Ida: From my perspective, I don’t feel that any additional information would have helped me make a better decision. The decision was a good one because of my mind set. I was ready for a change. I knew that a change in company or industry wouldn’t cut it, it had to be a bigger change of sorts, and ironically the BIG change translated into moving to a SMALL, privately owned company.

Martin: Many people who join smaller organizations feel more appreciated and a stronger sense of contribution toward the organizational goals. What are your thoughts on these?

Yves: Most of your actions in an smaller organization are very visible; for the better or for the worst… This allows you to have a positive impact towards your colleagues and the enterprise itself, without seeing all your efforts being diluted inside complex chains of commands, large hierarchies and impractical politics.

So, the visibility factor brings more appreciation and a stronger sense of contribution most of the time. It is actually a key attribute of smaller organizations, from my own point of view. This stimulates people at performing towards excellence, knowing their chances of being recognized for their hard work are quite high.

Ida: In a smaller organization, the impact is immediate. A decision can be made and an action is put in place. The lack of heavy hierarchies means that each individual is much more empowered to get things done and not necessarily have to wait for various levels of approvals as in large organizations. This empowerment is motivating, energizing and stimulating.

Likewise in a smaller organization, the breadth and depth of one’s responsibilitiesis usually much wider than in larger companies. This in itself provides additional satisfaction since people are not «boxed in» to a role that is strictly defined, allowing them the latitude to spread their wings.

Martin: What do you miss about working in a larger organization?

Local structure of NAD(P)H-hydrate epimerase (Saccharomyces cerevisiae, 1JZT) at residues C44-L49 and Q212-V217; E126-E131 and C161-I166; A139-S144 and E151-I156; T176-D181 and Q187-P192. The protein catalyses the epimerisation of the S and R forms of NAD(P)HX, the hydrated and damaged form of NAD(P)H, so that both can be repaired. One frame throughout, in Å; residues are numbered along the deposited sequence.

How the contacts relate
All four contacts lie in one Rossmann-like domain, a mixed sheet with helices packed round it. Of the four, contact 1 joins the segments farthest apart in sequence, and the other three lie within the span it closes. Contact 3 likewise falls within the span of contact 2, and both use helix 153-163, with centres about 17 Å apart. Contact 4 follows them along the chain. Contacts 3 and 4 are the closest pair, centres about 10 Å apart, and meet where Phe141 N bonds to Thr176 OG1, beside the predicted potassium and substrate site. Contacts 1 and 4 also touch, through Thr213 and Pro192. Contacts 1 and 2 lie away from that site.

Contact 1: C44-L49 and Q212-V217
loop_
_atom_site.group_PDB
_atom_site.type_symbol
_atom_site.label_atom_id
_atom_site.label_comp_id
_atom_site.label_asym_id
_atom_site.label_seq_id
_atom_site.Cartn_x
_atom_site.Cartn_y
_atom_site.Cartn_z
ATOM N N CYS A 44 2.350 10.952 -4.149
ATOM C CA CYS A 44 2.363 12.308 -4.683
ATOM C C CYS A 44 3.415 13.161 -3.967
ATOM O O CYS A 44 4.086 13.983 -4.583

Yves: Sometimes, smaller organizations are facing challenges less prevalent in larger ones. For instance, financial stability may be a focus discussed over a monthly, or even over a weekly basis in a small company. Whereas in a larger organization, these matters will be discussed less often and more upon large-scale changes like restructuring plans and/or financial results being bellow expectations.

Furthermore, larger companies are having less of a hard time raising capital for their growing needs; in comparison with smaller organizations which are struggling a good deal in order to maintain an attractive balance sheet for banks and venture caps.

I still remember those funny days about 12 years ago; when it was so easy for startups to raise literally millions of venture cap out of PowerPoints or based on theoretical MBA classroom business cases. Hopefully these days are gone and we all now raise money based on common sense and sound financial practices. This however, illustrates how difficult it can be for a smaller organization to secure its financial future in 2011.

Ida: My answer to what I miss about a large organization is a two part answer, and each part contradicts the other, let me explain. Similar to Yves reply, financial stability is the most noticeable aspect that I miss. The luxury of knowing that there are enough funds to pay all expenses when they come in, invest in projects, expansions, acquisitions, etc. and be around in the long run, fosters an environment of growth, possibilities and positive reflections, in theory.

I say, in theory, because the existing reality in most large corporations, even though highly profitable, is the continual squeeze to do more with less. Hence the pressure is such that you are never profitable enough. It becomes an endless race. Factor into this internal pressure, pressures from the market and shareholders, legislation, the economy, and so on, and it becomes the endless race with umpteen hurdles. This is the part that I don’t miss, but it is very much tied to that financial stability I spoke of above.

Martin: Thank you Yves and Ida for sharing your thoughts on this topic. This was an interesting exercise. We may do this again in the near future.

Self-organization and independence aren’t the same thing

Picture by Frédéric EsplandiuAgile relies and promotes the concept of self-organized teams but the concept is still misunderstood – except maybe for Jurgen who explains it very well in his book.

Even within Pyxis where we push the concept of self-organization to the entire organization, people often mistake independence and self-organization.

Here’s an attempt at distinguishing the two perspectives.

Independence is a condition of a nation, country, or state in which its residents and population, or some portion thereof, exercise self-government, and usually sovereignty, over its territory. – wikipedia

Independence is strongly tied to self-governance which is defined as:

(…) an abstract concept that refers to several scales of organization. (…) It can be used to describe a people or group being able to exercise all of the necessary functions of power without intervention from any authority which they cannot themselves alter. – wikipedia